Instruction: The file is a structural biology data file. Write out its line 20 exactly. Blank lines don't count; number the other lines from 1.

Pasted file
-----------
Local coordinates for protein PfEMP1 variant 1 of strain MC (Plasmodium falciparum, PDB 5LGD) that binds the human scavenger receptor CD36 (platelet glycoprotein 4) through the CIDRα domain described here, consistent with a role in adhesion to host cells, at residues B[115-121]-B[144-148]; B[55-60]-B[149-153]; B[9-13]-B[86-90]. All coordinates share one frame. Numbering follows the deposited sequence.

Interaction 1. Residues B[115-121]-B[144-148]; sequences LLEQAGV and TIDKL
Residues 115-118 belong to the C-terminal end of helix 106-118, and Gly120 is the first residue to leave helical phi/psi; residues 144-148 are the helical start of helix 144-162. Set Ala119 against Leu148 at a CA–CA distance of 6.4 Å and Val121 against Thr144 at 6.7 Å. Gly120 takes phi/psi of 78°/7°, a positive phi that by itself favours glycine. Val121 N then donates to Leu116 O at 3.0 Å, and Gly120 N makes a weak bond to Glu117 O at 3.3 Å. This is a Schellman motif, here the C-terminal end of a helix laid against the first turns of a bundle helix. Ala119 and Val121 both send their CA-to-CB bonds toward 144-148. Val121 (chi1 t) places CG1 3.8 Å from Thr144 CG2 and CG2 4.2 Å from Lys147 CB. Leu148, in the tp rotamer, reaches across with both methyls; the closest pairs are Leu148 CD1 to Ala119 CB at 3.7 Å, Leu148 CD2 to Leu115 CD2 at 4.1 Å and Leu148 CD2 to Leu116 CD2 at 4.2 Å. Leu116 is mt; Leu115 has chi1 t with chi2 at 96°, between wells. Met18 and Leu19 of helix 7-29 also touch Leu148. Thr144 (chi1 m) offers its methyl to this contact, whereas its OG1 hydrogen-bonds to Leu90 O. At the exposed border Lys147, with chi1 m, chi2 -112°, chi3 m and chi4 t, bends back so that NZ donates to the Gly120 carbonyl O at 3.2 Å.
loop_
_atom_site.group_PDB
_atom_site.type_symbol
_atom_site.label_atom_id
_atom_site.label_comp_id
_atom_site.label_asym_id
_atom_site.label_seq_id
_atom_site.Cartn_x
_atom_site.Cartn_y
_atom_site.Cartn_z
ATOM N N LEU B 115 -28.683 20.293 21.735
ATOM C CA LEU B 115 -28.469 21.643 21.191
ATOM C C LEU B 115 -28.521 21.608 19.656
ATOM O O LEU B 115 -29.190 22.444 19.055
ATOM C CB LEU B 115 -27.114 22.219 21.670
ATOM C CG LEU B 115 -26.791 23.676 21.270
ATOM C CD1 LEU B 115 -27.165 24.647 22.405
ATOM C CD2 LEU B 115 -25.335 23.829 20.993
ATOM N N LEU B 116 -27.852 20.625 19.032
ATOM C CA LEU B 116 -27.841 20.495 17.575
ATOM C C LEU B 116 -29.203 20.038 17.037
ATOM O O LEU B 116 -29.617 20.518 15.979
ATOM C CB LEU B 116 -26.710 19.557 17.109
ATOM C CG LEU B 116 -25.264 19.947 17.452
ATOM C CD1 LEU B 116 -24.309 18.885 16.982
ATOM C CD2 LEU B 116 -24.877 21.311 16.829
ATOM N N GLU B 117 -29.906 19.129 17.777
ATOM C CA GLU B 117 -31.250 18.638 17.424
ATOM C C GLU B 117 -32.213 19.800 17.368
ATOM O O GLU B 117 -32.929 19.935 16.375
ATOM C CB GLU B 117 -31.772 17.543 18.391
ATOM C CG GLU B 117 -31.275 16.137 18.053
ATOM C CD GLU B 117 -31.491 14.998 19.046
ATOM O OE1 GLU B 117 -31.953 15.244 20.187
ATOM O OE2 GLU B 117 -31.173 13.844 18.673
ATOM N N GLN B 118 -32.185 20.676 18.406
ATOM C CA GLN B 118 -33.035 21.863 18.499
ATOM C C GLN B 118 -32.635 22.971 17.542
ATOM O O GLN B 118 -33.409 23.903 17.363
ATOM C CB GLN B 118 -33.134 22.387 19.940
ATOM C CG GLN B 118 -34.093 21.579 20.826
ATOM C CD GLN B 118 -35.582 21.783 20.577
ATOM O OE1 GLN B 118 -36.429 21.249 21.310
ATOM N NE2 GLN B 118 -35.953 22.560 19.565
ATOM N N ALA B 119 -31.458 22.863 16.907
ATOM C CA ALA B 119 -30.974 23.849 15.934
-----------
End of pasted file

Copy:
ATOM C CD1 LEU B 115 -27.165 24.647 22.405